Travelling Solo Tips for the Macho Male - Part 2
This is a continuation of brilliant tips that you should take notice of when traveling solo, even men need a bit of female advice at times . Whereas the tips before were mainly dealing with the "macho" male side of the brain, these tips are more about general travel safety. (Missed Part 1? Find them here)
1. Stay Connected
Stay in touch with those that do care about you, in other words use that social necessity known as Facebook or email, or dare I say Skype. Don't go totally off the radar unless you have pre-warned your friends/family that you are to be in an area where there is no Wi-Fi, which in this day there aren't too many places left in the world. If you are the creative type, start a blog for your adoring masses. In any event, whatever you do, someone may need to get in touch urgently with you to let you know that your granny has just passed on. Or, they may just want to know that you are still on the planet and having fun whilst traveling.
2. See The Light
Use the daylight hours for swapping towns, not the dark of night. I know you think that being a male you can do anything, but everyone gets tired. It is when you are tired that the brain shuts down and belongings get left behind. Unless it is a definite overnight travel by one means only and you can get a bit of shut-eye, don't catch a late night flight that lands in the wee hours of the morning, leaving you exhausted and your brain fried. This scenario is translated into your camera on the train just pulling away from the railway station, with you on the platform and your hands in the air in hopelessness. Possessions left on public transport are definitely not boomerangs.
3. Duck Tape Is Your Friend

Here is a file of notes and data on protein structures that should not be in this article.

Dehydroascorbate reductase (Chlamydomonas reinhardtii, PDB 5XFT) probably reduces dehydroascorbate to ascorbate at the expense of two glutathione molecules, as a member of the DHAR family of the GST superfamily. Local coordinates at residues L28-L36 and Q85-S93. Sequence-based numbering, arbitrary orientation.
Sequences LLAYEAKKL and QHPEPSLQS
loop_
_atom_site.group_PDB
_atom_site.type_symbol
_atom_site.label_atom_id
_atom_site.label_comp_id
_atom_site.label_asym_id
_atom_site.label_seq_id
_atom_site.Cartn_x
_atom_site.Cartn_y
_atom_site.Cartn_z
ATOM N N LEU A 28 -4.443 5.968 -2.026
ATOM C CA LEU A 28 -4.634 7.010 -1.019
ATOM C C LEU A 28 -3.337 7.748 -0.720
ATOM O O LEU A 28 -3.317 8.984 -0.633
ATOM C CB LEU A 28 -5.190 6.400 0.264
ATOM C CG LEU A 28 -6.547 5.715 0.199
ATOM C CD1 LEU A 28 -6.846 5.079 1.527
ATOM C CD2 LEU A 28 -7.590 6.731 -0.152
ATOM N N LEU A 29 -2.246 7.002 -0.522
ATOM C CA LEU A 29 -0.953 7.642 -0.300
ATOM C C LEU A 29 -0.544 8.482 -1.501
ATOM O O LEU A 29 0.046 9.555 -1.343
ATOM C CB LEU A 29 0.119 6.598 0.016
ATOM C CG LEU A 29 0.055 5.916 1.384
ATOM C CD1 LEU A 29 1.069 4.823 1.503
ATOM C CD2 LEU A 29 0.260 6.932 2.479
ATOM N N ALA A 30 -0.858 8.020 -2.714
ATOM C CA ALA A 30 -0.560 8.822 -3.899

Taking a roll of duct tape with you is not one that I can say I thought of. I actually read it on the Internet and thought, "that is what I do". But me, being female, have it for wrapping up boxes to ship home when I buy too much.
It never entered my head what a versatile item it could be, until I read a man's reason for taking it. You can create privacy screens by taping up sheets or whatever, you can do a fix-it job on your suitcase, tape broken flip flops to your feet, use it to keep the skin together on a gaping wound, or the ultimate of entertain the locals with making duct tape figures out of it. Who would have known what a valuable item a roll of duct tape can be?
4. Learn Some Basics
Learn how to say "hello" and "thank you" in the local lanugage. Being polite and wearing a smile will win over any local. It is an added bonus if the locals feel that you have taken the time to at least greet them in their dialect, not yours. From there on in, it can be a case of miming and hand language, but you have made an impressive start to being in their world.
5. Do A Little Research
Take the time out from playing games on your laptop and actually do a bit of homework on where you are planning on going to. Knowing the lay of the land when you first arrive will give you a chance to familiarize yourself with the local culture and customs, so that you don't unwittingly put your foot in it the minute you arrive.
6. Be Sensible
In spite of all the above dire warnings, traveling solo is fantastic and gives you the chance to be whoever you want to be. Don't be cocky or careless and pick your "new best friends" carefully. Some may end up being lifelong ones, which is an added bonus. Take your time and let things happen without rushing head long into situations where you have no control over where you are, or whom you are with. If you can blend in at all, do it. Above all do not appear as if you are wealthy, whether you are or not. Always imply that you have friends, albeit imaginary ones, somewhere else when first meeting someone new. Trust your gut instincts in relation to people and know when to stay and when to flee.
You actually won't be lonely traveling solo, as there are many people out there doing it. You are definitely not Robinson Crusoe in your escapade of independence.
Gail Palethorpe, a self proclaimed Australian gypsy, is a freelance writer, photographer and eternal traveller. Check out her website Gail Palethorpe Photography